Getting Started on Problems

Several of you mentioned in the background survey responses that you get stuck "getting started" on a problem. Here are steps/questions to ask yourself, that align with what many of you learned in CS1101:

  1. Identify what kinds of data is involved in the problem (based on the description). For each kind of data, either note an existing class/Java type (i.e., int, string) that captures that data, or define a new class that captures the data. Depending on the proble, you may need to create more than one class.
  2. To sanity check your data setup, write 1-2 concrete examples of the data. For Java, define these these in an Examples class. If your data involves classes, this means you will create objects for specific values of the data.
  3. If the problem asks you to write a function/method, figure out which class the method should go in (which class has the most essential data for the computation at hand)? The fields of that class are available to the method for free; any other data needed for the method must be a parameter/input to the method.
  4. Try writing just the header (return type and inputs) for the method. Comment these out until you are ready to fill in the body of the method.
  5. Write one or two test cases that illustrate how the method should behave. These go in your Examples class.
  6. Fill in the body of the method. (I understand from comments that some of you feel stuck here -- we will work on strategies for this in the coming weeks.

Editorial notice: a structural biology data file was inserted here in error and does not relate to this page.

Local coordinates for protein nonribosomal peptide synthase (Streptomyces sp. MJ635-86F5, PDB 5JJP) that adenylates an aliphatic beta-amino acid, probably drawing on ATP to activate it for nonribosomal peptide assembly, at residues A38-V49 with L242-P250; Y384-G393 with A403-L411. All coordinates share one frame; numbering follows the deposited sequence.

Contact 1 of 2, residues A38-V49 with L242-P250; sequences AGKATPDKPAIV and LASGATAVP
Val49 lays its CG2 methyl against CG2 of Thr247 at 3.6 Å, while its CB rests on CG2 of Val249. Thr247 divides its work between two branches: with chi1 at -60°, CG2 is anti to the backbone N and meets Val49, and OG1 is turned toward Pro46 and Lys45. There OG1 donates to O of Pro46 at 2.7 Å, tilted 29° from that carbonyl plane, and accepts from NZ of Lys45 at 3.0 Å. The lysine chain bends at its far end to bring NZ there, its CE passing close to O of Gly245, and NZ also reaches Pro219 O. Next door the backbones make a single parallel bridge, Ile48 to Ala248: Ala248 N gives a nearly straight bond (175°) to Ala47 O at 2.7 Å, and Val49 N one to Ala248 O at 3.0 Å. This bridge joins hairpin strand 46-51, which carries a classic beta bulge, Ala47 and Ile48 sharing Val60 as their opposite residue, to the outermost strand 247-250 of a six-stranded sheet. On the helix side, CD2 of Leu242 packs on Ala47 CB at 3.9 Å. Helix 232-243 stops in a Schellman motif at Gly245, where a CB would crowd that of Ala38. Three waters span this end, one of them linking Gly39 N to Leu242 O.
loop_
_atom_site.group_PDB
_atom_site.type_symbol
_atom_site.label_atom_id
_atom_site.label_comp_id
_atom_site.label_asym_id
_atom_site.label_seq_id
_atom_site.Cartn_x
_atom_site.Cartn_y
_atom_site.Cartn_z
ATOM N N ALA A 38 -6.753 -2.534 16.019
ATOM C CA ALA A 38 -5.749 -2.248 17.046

Note that the first task here is NOT "writing code". It is understanding the question being asked. Articulating the data, making an example of it, and articulating what the method should do are essential precursors to being able to write code. When you see classmates able to just dive in and write code, they are able to do the data and method comprehension steps in their heads, so they jump to code writing. You cannot hope to produce useful code for a problem you don't understand. Articulating data and desired behavior are how you come to understand a problem.

These steps are designed to help you consider a problem one aspect at a time, rather than all at once. All at once, there are often too many issues to consider, and your head can start spinning as you try to sort them all out simultaneously. Focus on one aspect at a time (we've staged the aspects in this order for a reason (they build on each other). If you can train yourself to focus on one step at a time, you make the problem more manageable.

As part of focusing, ignore interfaces and abstract classes at first, and just focus on the core classes that you need for the data in the problem. You can add interfaces and abstract classes later. They build upon the core classes that capture the data in a problem. Get those right first.